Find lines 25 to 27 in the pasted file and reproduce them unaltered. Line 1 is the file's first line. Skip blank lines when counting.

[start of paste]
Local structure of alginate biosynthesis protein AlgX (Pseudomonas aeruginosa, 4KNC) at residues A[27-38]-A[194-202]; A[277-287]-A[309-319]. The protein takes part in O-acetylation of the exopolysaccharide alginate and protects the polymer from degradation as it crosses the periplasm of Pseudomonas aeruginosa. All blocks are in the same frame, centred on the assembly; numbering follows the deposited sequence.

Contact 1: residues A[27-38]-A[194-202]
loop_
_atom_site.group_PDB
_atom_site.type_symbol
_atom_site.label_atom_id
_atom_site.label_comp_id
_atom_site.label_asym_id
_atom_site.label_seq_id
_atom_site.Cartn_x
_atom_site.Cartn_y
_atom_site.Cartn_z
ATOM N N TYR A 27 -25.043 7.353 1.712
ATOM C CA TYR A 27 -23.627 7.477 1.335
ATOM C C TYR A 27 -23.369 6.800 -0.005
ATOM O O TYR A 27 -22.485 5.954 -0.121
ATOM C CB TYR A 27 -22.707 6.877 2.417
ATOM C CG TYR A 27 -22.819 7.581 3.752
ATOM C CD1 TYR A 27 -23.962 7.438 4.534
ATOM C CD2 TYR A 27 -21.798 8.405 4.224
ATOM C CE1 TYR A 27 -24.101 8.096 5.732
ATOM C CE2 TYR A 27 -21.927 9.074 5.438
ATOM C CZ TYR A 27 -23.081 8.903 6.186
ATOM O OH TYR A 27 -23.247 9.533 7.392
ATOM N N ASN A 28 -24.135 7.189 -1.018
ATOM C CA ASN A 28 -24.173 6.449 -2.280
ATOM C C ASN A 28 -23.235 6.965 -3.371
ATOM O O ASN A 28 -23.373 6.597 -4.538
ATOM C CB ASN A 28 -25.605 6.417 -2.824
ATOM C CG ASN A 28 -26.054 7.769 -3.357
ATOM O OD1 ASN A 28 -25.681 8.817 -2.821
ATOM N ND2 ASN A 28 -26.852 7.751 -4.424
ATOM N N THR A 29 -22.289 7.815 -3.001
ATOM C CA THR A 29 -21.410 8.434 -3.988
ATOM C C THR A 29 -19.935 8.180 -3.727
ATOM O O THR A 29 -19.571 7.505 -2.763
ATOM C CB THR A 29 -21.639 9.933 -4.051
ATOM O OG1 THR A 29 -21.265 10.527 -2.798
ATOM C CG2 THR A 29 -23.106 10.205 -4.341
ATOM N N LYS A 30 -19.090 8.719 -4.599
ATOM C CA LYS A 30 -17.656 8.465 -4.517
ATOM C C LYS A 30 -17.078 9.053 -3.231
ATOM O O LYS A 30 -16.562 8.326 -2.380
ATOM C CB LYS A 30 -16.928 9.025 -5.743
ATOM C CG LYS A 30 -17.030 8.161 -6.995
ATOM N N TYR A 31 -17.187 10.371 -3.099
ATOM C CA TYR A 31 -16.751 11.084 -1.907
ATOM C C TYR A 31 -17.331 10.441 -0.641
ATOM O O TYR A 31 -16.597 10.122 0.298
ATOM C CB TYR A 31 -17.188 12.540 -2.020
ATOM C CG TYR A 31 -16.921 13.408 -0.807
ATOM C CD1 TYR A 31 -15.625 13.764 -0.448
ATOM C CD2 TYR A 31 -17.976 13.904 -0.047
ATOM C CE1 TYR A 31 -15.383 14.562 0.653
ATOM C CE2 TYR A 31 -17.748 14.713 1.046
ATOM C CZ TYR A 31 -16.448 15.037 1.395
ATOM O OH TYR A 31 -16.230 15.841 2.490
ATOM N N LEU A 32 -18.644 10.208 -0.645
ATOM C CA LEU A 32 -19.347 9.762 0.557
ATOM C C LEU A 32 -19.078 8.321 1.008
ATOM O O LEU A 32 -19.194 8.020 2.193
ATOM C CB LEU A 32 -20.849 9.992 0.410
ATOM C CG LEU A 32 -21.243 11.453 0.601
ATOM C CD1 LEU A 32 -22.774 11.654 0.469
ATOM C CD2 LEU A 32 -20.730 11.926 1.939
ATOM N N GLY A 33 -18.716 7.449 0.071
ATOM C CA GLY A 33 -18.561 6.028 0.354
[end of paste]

ATOM N N ASN A 28 -24.135 7.189 -1.018
ATOM C CA ASN A 28 -24.173 6.449 -2.280
ATOM C C ASN A 28 -23.235 6.965 -3.371